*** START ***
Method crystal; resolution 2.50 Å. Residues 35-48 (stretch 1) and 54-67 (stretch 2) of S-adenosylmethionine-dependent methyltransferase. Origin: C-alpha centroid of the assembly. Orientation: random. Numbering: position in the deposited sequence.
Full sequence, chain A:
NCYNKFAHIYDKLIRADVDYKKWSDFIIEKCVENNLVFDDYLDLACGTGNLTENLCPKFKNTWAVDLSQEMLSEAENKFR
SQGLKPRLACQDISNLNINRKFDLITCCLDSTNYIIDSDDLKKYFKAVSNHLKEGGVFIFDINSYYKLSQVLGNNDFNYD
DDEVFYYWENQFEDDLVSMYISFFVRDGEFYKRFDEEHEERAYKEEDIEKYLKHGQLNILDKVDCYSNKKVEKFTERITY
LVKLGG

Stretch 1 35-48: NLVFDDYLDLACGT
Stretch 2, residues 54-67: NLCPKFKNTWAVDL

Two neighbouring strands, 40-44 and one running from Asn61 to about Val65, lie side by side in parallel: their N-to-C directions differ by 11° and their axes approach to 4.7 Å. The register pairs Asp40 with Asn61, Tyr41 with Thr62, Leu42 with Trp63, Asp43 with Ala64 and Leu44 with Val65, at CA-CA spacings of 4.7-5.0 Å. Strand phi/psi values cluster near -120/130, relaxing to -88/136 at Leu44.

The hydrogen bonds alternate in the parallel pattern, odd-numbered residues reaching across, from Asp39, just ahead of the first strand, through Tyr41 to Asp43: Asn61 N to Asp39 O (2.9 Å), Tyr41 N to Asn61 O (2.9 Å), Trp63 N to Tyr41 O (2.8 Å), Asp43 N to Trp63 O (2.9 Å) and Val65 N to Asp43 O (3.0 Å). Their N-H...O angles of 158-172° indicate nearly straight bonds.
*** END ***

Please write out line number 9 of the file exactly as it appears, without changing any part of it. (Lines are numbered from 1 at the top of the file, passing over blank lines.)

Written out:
Two neighbouring strands, 40-44 and one running from Asn61 to about Val65, lie side by side in parallel: their N-to-C directions differ by 11° and their axes approach to 4.7 Å. The register pairs Asp40 with Asn61, Tyr41 with Thr62, Leu42 with Trp63, Asp43 with Ala64 and Leu44 with Val65, at CA-CA spacings of 4.7-5.0 Å. Strand phi/psi values cluster near -120/130, relaxing to -88/136 at Leu44.